The Argentine government intends to reduce its debt to foreign creditors, as it faces a severe recession amid the emerging coronavirus pandemic. Argentine Economy Minister Martin Guzmán said on Thursday evening that both debt and interest payments would be postponed for three years.
In total, the government’s plan to reschedule the public debt relates to writing off 62 percent of the debt interest, or $ 37.9 billion, and 5.4 percent of the capital, or $ 3.6 billion. Argentina also requests a payment freeze for 3 years, which means that no amount will be paid until 2023.
Yesterday, the restructuring proposal was formally presented to the creditors. Beginning in 2023, the government then wants to resume interest payments and increase them step by step. “It’s clear that Argentina can’t pay anything at the moment,” Guzmán added.
Argentina is facing a serious economic crisis, and it suffers from an enlarged state apparatus, low industrial productivity, and the large size of the shadow economy, which deprives the country of tax revenues.
The government’s announcement of its plan sent the Buenos Aires Stock Exchange down 6.21%. The Argentine president said after this announcement, “(Friday) will be a decisive day. The markets will know what Argentina can pay and achieve. ” On Thursday, the Buenos Aires Stock Exchange declined, even if it recorded a significant increase between Monday and Wednesday (3.08 percent, then 6.58 percent and 4.19 percent).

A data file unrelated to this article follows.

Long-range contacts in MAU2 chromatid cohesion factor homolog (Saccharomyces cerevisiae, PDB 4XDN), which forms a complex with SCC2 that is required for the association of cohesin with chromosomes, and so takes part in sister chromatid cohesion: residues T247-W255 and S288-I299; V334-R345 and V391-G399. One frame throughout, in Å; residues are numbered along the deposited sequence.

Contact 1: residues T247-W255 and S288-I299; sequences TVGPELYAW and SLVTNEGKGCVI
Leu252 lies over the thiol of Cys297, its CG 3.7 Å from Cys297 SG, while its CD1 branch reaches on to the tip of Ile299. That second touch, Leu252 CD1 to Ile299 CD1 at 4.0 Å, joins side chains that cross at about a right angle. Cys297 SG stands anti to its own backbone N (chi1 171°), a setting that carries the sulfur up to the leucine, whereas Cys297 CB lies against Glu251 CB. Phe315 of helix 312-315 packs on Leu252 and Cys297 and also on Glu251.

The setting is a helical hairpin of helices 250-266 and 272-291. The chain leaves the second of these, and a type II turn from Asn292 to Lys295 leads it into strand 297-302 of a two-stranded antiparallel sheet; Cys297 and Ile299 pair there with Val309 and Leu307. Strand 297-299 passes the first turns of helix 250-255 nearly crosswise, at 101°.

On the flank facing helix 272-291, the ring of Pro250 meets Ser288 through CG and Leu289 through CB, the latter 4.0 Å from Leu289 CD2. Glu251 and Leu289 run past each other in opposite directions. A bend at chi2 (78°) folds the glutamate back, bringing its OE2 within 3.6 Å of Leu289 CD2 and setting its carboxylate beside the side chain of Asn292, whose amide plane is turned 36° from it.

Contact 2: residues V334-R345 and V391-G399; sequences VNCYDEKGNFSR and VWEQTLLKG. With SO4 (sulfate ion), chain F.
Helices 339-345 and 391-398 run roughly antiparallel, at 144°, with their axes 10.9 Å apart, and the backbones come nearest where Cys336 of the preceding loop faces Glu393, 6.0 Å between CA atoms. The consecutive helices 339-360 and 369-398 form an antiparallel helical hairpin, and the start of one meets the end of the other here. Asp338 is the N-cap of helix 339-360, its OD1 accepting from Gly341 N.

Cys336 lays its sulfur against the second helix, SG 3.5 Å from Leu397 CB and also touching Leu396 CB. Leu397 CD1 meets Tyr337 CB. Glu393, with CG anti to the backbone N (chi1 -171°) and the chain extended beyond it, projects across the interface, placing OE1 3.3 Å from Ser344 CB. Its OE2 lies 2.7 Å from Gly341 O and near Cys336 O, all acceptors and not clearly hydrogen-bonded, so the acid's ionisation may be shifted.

The Minister of Economy said, “We tried to understand what creditors prefer from here, a proposal that includes a greater reduction of interest from capital.” Private creditors have 20 days to respond to the suggestion. The next maturity on April 22 is $ 500 million.
Claudio Lauser, a senior official at the International Monetary Fund, said that “negotiations will be complicated, but not impossible,” referring to the current conditions related to the outbreak of the new Corona virus, which has affected the global economy.
“But they are negotiations … if Argentina presents this proposal as the only option, it will find itself in a very difficult situation,” he added. They have to sit down to negotiate. ”
With this process, the Argentine government seeks to renegotiate foreign currency bonds of about $ 70 billion under international custody, which could expose it to arbitration procedures.
But the country’s past, which in 2001 experienced the largest default in history ($ 100 billion), is not in its favor.
And on the International Monetary Fund, from which Argentina owed 44 billion dollars, Guzmán announced that the government is working to develop a new schedule for repayment. He explained, “We continue to work with the IMF in a manner based on a new timetable. Argentina does not have to pay any amount to the IMF during the next three years.”